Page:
Earlier this year, Tailor Made Sales Consultant Phoebe returned from the wilds of Western Madagascar on a 12 day off-road adventure. A relatively untouched land that is ripe for discovery, Madagascar promises an unrivalled experience for any intrepid traveller. If you want to know what a trip here is really like, read all about her journey in detail below, or see a longer (and more comfortable) version of the itinerary in full here.
165 Million years ago, a hunk of land began to break away from the African continent and drift off into the sea, leaving any unwanted carnivores on mainland Africa and initiating the birth of an astonishing biodiversity unparalleled by almost anywhere on Earth. Over the course of the next 15 million years, the island of Madagascar as we know it was formed.
Although Madagascar has a reputation for its underdeveloped infrastructure, tourism on the island is growing on a modest scale. Anyone intent on travelling through Madagascar should know that travel here is not always easy, but as with any challenging destination, there are plenty of rewards to reap so long as you are patient and come with an open mind.
1. Leaving Antananarivo…
For this journey, I ventured to the remote Western lands of Madagascar, an area that is generally acknowledged as the real Wild West. It is home to barren landscapes, outlaws and next to no roads. Swapping the slick interior of my airport transfer’s sedan car for a robust looking 4x4, I join my travelling companion, our driver and our guide, and hit the road after a night in the capital of Antananarivo.
Travelling in May, the whole country is warming up for peak season. These are the precious few months of the year when business is booming, hotels are full and numerous Malagasy folk from the capital travel cross-country to earn their keep as hiking guides or hotel staff to support them for the rest of the year. As such, we do not encounter large numbers of tourists for the duration of the trip. Every day we make like the rural Malagasy and rise with the sun at 6am. As all travellers should be, we are careful to ensure that we reach our hotel before darkness falls promptly at 5:30pm. Accompanied by our knowledgeable guide Olivier and our driver Damas, we are in safe hands and set off as the sun rises over the rice fields of Antanarivo.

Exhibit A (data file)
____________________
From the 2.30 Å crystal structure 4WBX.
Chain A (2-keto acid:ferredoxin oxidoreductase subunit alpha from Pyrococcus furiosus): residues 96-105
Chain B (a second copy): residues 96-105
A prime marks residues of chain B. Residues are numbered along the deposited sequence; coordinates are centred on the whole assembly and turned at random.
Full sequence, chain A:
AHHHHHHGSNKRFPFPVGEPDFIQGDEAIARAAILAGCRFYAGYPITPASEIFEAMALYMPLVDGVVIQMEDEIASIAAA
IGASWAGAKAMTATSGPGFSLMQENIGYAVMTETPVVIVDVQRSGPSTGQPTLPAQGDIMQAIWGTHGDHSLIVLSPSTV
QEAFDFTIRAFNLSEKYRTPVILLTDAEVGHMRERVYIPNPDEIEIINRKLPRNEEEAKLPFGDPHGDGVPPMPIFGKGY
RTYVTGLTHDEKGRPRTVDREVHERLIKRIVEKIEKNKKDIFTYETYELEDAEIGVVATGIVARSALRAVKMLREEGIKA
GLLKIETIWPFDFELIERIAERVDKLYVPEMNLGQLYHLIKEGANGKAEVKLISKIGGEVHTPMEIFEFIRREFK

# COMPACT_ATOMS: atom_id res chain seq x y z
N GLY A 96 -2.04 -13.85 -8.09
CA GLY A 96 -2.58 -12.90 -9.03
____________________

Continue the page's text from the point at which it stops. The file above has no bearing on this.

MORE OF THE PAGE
Along the rare and smooth tarmac of the National 7, one of the country’s few major roads, we first journey southwards to the highland capital of Antsirabe. To reach the coolest city in Madagascar we pass swathes of paddy fields and verdant pastures ripe with crops. We soon learn that the average Malagasy will consume 1kg of rice over the course of a single day. Colourful stalls selling temperate fruit and vegetables are dotted along the roadside, displaying fresh apples and oranges artfully arranged in teetering pyramids. This is the only area on the entire island that can support their growth.
Antsirabe is a crumbling and antiquated city, originally founded as a spa town in the 1800s by the Norwegians who once flocked here to indulge in the therapeutic thermal waters. On arrival, we do as the locals do and hop in the back of a pousse-pousse, a kind of rickshaw decorated in bold colours. Our driver’s bare feet pound along the hot tarmac of wide, tree-lined avenues before depositing us outside the imposing Hotel Des Thermes. Still in use today, although the buildings’ flaking façade may lead you to believe otherwise, this formidable institution dates back to the town’s heyday as a European health resort. The hotel also found fame as the chosen accommodation for the exile of The King of Morocco, Mohammed V in the 1950s.
We are led on towards the local markets and craft workshops in an area of the city where the remnants of colonialism are far less tangible. The rough, unpaved street is lined with metal workers, wood carvers, and craftsmen who specialise in working with Zebu horn. We admire the efforts of one such artisan who has refashioned an old pair of jeans attached to a washing machine engine as a buffer to smooth down his horn products. After just 10 minutes of carving and buffing, he proudly presents us with a beautifully polished Zebu horn spoon before it is time to move on from Antsirabe.
From the clement heights of the highlands, we make tracks west and journey from the coolest to the hottest place in Madagascar over the course of an afternoon. Cruising along the National 4, we are surrounded by open grasslands that carpet a sea of deserted valleys. The small town of Miandrivazo stands alone in the red earth against this silent and vast landscape. Situated in the river basin where the Mahajilo meets the Tsiribihina, the town is the gateway for boat trips along murky river waters that boast a healthy population of Nile Crocodiles. It comes as no surprise that the name ‘Tsiribihina’ translates into local Malagasy as, “where one must not dive.” In this expanse of savannah, we are surrounded by quiet and covered by a night sky littered with stars.